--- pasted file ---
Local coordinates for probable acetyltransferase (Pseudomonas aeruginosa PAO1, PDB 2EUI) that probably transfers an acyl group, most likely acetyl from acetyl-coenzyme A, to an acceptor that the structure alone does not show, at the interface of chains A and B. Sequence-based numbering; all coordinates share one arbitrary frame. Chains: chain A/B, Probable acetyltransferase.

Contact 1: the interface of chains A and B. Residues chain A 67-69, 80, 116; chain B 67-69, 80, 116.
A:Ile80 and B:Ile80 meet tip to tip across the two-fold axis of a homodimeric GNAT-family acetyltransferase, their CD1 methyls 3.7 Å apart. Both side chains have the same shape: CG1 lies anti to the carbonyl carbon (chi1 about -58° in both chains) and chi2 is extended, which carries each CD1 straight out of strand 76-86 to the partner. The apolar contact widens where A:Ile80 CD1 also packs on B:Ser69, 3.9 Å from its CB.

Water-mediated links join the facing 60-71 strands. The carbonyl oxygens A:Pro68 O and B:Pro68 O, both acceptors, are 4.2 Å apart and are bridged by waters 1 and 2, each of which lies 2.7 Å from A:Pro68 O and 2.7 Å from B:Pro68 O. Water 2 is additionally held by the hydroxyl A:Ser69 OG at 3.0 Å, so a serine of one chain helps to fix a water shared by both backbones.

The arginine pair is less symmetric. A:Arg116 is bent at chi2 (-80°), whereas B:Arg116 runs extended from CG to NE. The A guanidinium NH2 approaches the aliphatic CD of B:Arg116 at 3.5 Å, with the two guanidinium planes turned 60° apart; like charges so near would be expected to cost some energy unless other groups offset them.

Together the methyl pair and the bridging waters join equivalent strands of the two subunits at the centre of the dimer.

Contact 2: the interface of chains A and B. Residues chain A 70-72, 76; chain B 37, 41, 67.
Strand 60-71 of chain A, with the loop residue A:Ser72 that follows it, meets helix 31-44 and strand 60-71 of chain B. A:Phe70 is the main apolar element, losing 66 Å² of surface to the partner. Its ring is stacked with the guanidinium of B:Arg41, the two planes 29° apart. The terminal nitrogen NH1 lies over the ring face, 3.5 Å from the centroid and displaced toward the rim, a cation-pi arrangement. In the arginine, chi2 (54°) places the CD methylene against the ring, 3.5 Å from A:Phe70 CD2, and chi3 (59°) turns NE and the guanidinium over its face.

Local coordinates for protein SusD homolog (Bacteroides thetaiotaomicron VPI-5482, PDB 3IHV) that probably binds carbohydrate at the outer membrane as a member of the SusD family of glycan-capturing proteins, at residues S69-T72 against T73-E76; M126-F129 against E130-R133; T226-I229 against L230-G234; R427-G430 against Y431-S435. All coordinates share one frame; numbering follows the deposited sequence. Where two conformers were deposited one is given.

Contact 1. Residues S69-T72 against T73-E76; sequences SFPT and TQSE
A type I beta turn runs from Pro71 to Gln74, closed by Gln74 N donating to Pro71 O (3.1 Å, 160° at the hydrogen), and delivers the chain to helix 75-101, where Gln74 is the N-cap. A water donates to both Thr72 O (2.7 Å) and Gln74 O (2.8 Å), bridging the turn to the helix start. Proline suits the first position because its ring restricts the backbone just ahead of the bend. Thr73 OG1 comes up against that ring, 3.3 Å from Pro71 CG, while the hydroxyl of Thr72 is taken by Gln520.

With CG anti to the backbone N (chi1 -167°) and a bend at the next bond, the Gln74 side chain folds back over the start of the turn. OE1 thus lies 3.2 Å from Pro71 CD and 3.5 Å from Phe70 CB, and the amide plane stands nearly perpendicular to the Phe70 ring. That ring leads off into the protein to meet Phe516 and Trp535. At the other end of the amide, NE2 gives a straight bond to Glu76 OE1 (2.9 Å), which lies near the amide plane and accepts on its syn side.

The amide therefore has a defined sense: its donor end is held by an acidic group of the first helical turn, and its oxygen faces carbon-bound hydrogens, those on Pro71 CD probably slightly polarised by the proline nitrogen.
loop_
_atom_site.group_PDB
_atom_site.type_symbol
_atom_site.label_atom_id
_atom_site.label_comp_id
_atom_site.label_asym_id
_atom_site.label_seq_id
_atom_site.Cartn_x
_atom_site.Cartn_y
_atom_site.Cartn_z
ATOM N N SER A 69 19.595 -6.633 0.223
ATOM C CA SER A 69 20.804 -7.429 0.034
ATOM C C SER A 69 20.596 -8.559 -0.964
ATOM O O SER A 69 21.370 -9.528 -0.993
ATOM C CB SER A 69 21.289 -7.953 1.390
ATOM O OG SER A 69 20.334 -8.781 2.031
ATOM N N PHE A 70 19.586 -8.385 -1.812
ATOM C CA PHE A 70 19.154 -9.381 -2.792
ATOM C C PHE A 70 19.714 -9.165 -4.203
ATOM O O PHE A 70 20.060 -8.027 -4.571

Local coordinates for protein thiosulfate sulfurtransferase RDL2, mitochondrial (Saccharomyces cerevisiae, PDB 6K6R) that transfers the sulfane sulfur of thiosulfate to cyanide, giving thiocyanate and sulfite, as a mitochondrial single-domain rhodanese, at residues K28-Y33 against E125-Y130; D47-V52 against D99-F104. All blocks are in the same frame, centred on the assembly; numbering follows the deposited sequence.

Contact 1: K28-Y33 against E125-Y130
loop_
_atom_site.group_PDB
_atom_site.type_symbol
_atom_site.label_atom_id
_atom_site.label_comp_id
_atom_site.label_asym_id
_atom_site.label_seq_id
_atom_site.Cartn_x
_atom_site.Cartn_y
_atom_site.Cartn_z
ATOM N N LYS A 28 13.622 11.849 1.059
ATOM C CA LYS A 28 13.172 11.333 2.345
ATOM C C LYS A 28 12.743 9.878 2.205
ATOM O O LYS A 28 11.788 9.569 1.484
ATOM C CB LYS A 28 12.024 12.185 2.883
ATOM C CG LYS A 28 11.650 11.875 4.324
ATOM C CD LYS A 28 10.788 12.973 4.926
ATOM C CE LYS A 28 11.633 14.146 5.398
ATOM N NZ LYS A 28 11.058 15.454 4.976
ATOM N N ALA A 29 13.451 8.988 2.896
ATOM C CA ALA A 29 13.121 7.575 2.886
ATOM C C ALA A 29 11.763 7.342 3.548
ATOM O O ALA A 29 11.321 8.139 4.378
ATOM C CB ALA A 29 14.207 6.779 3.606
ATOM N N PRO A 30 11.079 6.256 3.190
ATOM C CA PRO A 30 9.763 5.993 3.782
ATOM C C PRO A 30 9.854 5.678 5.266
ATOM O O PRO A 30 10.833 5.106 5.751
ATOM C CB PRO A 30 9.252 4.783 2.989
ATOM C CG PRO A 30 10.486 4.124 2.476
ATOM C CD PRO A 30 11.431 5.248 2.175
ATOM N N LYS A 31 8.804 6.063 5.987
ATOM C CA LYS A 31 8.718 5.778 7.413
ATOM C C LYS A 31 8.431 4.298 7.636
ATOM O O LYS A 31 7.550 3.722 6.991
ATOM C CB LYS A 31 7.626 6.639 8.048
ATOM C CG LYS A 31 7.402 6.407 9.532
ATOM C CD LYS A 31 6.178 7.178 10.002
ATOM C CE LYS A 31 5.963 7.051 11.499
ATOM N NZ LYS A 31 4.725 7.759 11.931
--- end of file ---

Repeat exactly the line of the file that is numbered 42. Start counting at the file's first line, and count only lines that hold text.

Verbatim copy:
_atom_site.label_seq_id